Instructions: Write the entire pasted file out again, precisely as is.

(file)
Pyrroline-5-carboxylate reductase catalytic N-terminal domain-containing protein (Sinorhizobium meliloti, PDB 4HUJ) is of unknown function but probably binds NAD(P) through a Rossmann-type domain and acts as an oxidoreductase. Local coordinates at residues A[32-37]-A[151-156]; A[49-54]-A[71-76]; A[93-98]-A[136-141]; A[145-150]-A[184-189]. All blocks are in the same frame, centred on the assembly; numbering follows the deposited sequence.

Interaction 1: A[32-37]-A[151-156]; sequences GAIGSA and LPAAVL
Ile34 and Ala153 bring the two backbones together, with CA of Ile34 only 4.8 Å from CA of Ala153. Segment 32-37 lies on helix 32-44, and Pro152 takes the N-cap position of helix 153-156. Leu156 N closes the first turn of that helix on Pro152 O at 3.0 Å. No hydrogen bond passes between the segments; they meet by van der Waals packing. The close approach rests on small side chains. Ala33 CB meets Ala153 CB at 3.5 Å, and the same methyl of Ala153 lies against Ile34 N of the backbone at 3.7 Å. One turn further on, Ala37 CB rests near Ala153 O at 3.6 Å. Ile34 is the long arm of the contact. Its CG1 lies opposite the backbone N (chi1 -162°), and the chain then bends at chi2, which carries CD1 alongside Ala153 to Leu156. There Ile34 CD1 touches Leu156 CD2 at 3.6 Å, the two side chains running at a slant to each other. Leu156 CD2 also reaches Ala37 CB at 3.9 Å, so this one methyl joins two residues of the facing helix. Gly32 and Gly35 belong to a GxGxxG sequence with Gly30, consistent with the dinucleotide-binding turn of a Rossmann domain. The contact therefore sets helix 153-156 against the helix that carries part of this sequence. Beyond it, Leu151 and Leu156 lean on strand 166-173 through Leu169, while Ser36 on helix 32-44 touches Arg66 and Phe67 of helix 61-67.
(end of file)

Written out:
Pyrroline-5-carboxylate reductase catalytic N-terminal domain-containing protein (Sinorhizobium meliloti, PDB 4HUJ) is of unknown function but probably binds NAD(P) through a Rossmann-type domain and acts as an oxidoreductase. Local coordinates at residues A[32-37]-A[151-156]; A[49-54]-A[71-76]; A[93-98]-A[136-141]; A[145-150]-A[184-189]. All blocks are in the same frame, centred on the assembly; numbering follows the deposited sequence.

Interaction 1: A[32-37]-A[151-156]; sequences GAIGSA and LPAAVL
Ile34 and Ala153 bring the two backbones together, with CA of Ile34 only 4.8 Å from CA of Ala153. Segment 32-37 lies on helix 32-44, and Pro152 takes the N-cap position of helix 153-156. Leu156 N closes the first turn of that helix on Pro152 O at 3.0 Å. No hydrogen bond passes between the segments; they meet by van der Waals packing. The close approach rests on small side chains. Ala33 CB meets Ala153 CB at 3.5 Å, and the same methyl of Ala153 lies against Ile34 N of the backbone at 3.7 Å. One turn further on, Ala37 CB rests near Ala153 O at 3.6 Å. Ile34 is the long arm of the contact. Its CG1 lies opposite the backbone N (chi1 -162°), and the chain then bends at chi2, which carries CD1 alongside Ala153 to Leu156. There Ile34 CD1 touches Leu156 CD2 at 3.6 Å, the two side chains running at a slant to each other. Leu156 CD2 also reaches Ala37 CB at 3.9 Å, so this one methyl joins two residues of the facing helix. Gly32 and Gly35 belong to a GxGxxG sequence with Gly30, consistent with the dinucleotide-binding turn of a Rossmann domain. The contact therefore sets helix 153-156 against the helix that carries part of this sequence. Beyond it, Leu151 and Leu156 lean on strand 166-173 through Leu169, while Ser36 on helix 32-44 touches Arg66 and Phe67 of helix 61-67.